Whitney von Haam @wvonhaam

Whitney offered engagement, excitement, and even a suggestion that she will change her life’s mission statement—all in response to our presentations! Not to mention her use of the hashtag #notthesameoldkitchencabinet

Here are a few of her tweets:

John Trimble @IndyBarPres

Look at John’s tweets below and note a few things:

  • He’s concise and to the point.
  • He “gets it” on a very deep level.

His classic approach is appreciated by busy tweeters everywhere:

And this, not officially during our session, is still eloquently put:

Yvonne McGhee @Yvonne_McGhee

Yvonne has been a leader’s leader for years, and her tweets show how adept and generous she is as she offers praise and insights.

Plus, she used the hashtag #truth at an evocative moment. I think you’ll agree that Yvonne shares the love in wonderful ways:

… which refers to this slide:

A young Dustin Hoffman learns about mobile.

A young Dustin Hoffman learns about mobile.

Tom Prol @tprol

So if you’re paying attention, you’ll see that Tom Prol is our big Twitter winner (Twinner?). Therefore, he will receive the fantastic tape from the band Spinal Tap.

What did I love about Tom’s tweet-valanche? Only a few things. His:

  • Quick thinking
  • Art direction and composition
  • Overall excellence and willingness to engage
  • Entrepreneurship to immediately take a selfie with a colleague as I took one in the BLI audience

Wowser. Tom puts the “wit” in Twitter, as you’ll see below:

Other Talented People

Here are some other terrific tweeters from the session (but a guy only has so many cassettes):

As I mentioned, if you want to relive that morning (I know you do), traipse over to my Storify here.

Finally, what do I take away from this amazing roster of tweeters?

  1. It’s far larger than I had expected.
  2. Association folks are witty and quick.
  3. I am surrounded by generous and smart communicators.

All in all, a #winning month. Thank you to all my amazing colleagues!

The ABA #BLI15 conference room as I took the stage.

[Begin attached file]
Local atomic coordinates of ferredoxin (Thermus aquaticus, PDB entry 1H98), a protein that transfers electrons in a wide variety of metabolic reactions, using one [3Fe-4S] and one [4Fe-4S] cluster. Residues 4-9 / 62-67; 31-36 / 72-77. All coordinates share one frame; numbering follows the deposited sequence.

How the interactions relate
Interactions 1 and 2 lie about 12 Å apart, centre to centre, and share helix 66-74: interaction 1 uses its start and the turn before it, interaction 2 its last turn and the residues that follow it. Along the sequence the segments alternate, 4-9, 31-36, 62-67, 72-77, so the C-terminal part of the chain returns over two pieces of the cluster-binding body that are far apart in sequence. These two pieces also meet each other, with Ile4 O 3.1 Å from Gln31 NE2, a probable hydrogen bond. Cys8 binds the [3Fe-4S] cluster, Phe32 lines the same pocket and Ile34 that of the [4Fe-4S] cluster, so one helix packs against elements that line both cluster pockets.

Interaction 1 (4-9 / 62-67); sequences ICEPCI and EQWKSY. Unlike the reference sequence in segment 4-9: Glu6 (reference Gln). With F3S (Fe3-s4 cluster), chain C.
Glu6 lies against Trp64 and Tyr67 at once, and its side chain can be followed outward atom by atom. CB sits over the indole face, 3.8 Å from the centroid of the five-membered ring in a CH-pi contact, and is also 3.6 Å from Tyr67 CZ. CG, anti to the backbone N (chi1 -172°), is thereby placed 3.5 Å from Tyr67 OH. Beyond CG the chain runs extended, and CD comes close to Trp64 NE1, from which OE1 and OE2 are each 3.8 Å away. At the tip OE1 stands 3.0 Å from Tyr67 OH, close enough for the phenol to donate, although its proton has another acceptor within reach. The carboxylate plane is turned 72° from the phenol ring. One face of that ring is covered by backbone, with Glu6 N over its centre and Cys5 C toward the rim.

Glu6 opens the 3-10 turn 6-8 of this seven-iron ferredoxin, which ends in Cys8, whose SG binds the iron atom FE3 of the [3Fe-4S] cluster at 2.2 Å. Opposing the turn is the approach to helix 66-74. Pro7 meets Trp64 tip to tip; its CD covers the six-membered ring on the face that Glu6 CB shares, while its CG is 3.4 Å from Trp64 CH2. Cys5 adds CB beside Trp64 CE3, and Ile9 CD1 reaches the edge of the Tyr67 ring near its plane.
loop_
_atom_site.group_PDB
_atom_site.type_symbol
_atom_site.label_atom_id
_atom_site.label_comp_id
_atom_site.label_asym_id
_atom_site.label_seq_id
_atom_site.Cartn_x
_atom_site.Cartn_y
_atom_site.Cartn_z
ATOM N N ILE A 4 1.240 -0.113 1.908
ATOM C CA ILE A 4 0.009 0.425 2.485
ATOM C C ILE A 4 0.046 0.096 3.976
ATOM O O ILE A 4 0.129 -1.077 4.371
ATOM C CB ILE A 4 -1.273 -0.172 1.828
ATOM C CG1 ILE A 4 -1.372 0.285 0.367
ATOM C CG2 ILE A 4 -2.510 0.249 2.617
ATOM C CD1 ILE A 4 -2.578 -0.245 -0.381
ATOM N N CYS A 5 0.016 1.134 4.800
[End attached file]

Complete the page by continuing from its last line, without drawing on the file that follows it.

The ABA #BLI15 conference room as I took the stage.

Two weeks ago, I had the chance to present on communications to hundreds of lawyers. Fortunately, prizes were involved. And soon, I’ll announce even more of them.

No, no prizes for me. My prize was the opportunity once again to speak to legal leaders at the American Bar Association Leadership Institute. I had 30 minutes to explore how and why we all communicate well (and sometimes less than well), as individuals and as associations.

I then got to introduce smart people from bar associations around the country, each of whom addressed a core area of communications: in print, in person, and in electronic media. Those folks were Mark Mathewson of the Illinois Bar, Meredith Avakian of the Philadelphia Bar, and Karen Korr of the San Diego County Bar. I think it’s fair to say we all hit it out of the park. (What, you want evidence? Cruise over here to enjoy the Storify I created from our morning’s presentations. We were all pleased at the amount of engagement that surrounded us, and that clearly extended to the web.)

But … I mentioned prizes.

They included the prizes I handed out during my presentation, when folks accurately answered questions.

The audience was terrific and responded immediately when I queried them. And those who answered correctly received … audiocassettes.

That’s right. Old-fashioned music cassettes. I found them at Phoenix vintage stores, and they were quite a hit. But then again, who doesn’t love Leslie Gore singing “It’s My Party,” or Sonny and Cher reminding us that “I got you, babe”?

Here is a tweet from one attendee who won the Sonny & Cher love: